After just under one year of constant battle, the Russian abandoned the fortress, blowing up their fortifications and sinking their own ships. Meanwhile, at nearby Balaklava, British troops charged down a narrow valley that was flanked by Russian guns on both sides. Nearly every British soldier fell dead in what came to be called the Valley of Death. The name of the British group was the Light Brigade, giving rise to the famous Alfred, Lord Tennyson poem, "The Charge of the Light Brigade." Russia's new tsar, Alexander II, sued for peace in 1856. In the resulting Peace of Paris, Russia relinquished its claim as Christian protector in Turkey, the Black Sea was neutralized, and the balance of power was maintained.


by: me from: hete
March 11, 2014 8:25 AM
It's all lie. He said that US helps neo nazis (bandits) by supplying them money and they breach their own law


by: Pavel from: Russia
March 11, 2014 6:13 AM
None of journalists undestand fully what is going on in Ukraine. I consider all their activity as bringing instability to the region. Journalists have capability to influance on a situation but they use it for worse.

Featured Videos

Your JavaScript is turned off or you have an old version of Adobe's Flash Player. Get the latest Flash player.
Information War Rages Alongside Real One in Ukrainei
X
Al Pessin
July 31, 2014 8:13 PM
The downing of the Malaysian airliner two weeks ago, and allegations that Russians are shelling Ukrainian troops across the border, have moved the information war swirling around the Ukrainian conflict to a new level. VOA's Al Pessin reports from Kyiv.
Video

Video Information War Rages Alongside Real One in Ukraine

The downing of the Malaysian airliner two weeks ago, and allegations that Russians are shelling Ukrainian troops across the border, have moved the information war swirling around the Ukrainian conflict to a new level. VOA's Al Pessin reports from Kyiv.
Video

Video When Fighting Eases, Gazans Line Up at Bakeries

When there is a lull in the conflict in Gaza, residents who have been hunkered down in their apartments rush out to stock up on food and other necessities. Probably the most important destination is the local bakery. VOA’s Scott Bobb reports from Gaza City.
Video

Video US-Funded Program Offers Honduran Children Alternative to Illegal Immigration

President Obama and Central American leaders recently agreed to come up with a plan to address poverty and crime in the region that is fueling the surge of young migrants trying to illegally enter the United States. VOA’s Brian Padden looks at one such program in Honduras - funded in part by the United States - which gives street kids not only food and safety but a chance for a better life without, crossing the border.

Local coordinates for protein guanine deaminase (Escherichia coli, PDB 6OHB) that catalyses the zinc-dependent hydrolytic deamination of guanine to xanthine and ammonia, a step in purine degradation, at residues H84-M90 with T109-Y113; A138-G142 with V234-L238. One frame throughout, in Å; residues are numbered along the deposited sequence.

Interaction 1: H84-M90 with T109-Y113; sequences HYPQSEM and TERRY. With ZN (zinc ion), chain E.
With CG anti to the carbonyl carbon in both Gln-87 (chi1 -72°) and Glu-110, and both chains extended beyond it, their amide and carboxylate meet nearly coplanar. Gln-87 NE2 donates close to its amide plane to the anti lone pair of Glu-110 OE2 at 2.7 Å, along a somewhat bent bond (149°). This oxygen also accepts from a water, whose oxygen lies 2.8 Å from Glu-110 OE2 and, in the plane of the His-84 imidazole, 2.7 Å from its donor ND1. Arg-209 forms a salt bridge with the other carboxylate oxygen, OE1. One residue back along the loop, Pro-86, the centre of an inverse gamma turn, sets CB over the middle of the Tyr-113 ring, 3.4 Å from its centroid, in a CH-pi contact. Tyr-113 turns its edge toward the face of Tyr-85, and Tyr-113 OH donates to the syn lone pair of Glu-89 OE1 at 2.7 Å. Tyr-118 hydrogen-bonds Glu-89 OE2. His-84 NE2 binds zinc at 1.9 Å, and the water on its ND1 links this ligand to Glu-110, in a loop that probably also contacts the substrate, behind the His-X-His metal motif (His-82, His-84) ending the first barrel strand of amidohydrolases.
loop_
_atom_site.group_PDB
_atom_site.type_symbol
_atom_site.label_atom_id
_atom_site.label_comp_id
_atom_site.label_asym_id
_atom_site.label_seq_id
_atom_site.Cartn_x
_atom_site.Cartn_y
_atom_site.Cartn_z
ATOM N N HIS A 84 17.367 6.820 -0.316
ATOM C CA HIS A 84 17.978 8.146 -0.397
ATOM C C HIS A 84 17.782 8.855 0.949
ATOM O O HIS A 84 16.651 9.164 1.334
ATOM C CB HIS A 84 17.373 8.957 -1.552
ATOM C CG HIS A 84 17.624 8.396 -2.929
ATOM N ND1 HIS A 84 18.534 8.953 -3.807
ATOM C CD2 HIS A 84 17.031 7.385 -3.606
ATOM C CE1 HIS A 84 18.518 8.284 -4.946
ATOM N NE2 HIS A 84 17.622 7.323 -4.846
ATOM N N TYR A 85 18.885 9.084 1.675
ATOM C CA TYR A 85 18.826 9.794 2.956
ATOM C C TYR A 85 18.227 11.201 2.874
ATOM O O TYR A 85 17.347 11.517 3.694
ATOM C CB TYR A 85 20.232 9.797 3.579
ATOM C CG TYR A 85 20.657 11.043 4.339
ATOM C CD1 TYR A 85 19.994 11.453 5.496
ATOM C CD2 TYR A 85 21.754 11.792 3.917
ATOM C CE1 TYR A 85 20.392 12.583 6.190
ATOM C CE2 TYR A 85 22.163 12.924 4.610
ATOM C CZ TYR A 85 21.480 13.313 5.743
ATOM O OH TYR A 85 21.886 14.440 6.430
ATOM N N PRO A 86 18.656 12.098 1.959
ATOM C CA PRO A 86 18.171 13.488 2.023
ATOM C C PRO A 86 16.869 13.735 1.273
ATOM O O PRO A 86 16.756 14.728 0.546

Video

Video 'Fab Lab' Igniting Revolution in Kenya

The University of Nairobi’s Science and Technology Park is banking on 3-D prototyping to spark a manufacturing revolution in the country. Lenny Ruvaga has more for from Nairobi's so-called “FabLab” for VOA.
Video

Video Gazans in Shelled School Sought Shelter

Israel's air and ground assault against Hamas-led fighters in Gaza has forced many Palestinians to flee their homes, seeking safety. But safe places are hard to find, as VOA’s Scott Bobb reports from Jabaliya.
Video

Video Rapid Spread of Ebola in West Africa Prompts Global Alert

Across West Africa, health officials are struggling to keep up with what the World Health Organization describes as the worst ebola outbreak on record. The virus has killed hundreds of people this year. U.S. President Barack Obama and other world leaders are watching the developments closely as they weigh what actions, if any, are needed to help contain the disease.
Video

Video Michelle Obama: Young Africans Need to Embrace Women's Rights

U.S. first lady Michelle Obama urged some of Africa's best and brightest to advocate for women's rights in their home countries. As VOA's Pam Dockins explains, Obama spoke to some 500 participants of the Young African Leaders Initiative, a six-week U.S.-based training and development program.
Video

Video Immigrant Influx on Texas Border Heats Up Political Debate

Immigrants from Central America continue to cross the U.S.-Mexico border in south Texas, seeking asylum in the United States, as officials grapple with ways to deal with the problem and provide shelter for thousands of minors among the illegal border crossers. As VOA's Greg Flakus reports from Houston, the issue is complicated by internal U.S. politics and U.S. relations with the troubled nations that immigrants are fleeing.
Video

Video Study: Latino Students Most Segregated in California

Even though legal school segregation ended in the United States 60 years ago, one study finds segregation still occurs in the U.S. based on income and race. The University of California Los Angeles Civil Rights Project finds that students in California are more segregated by race than ever before, especially Latinos. Elizabeth Lee reports for VOA from Los Angeles.

AppleAndroid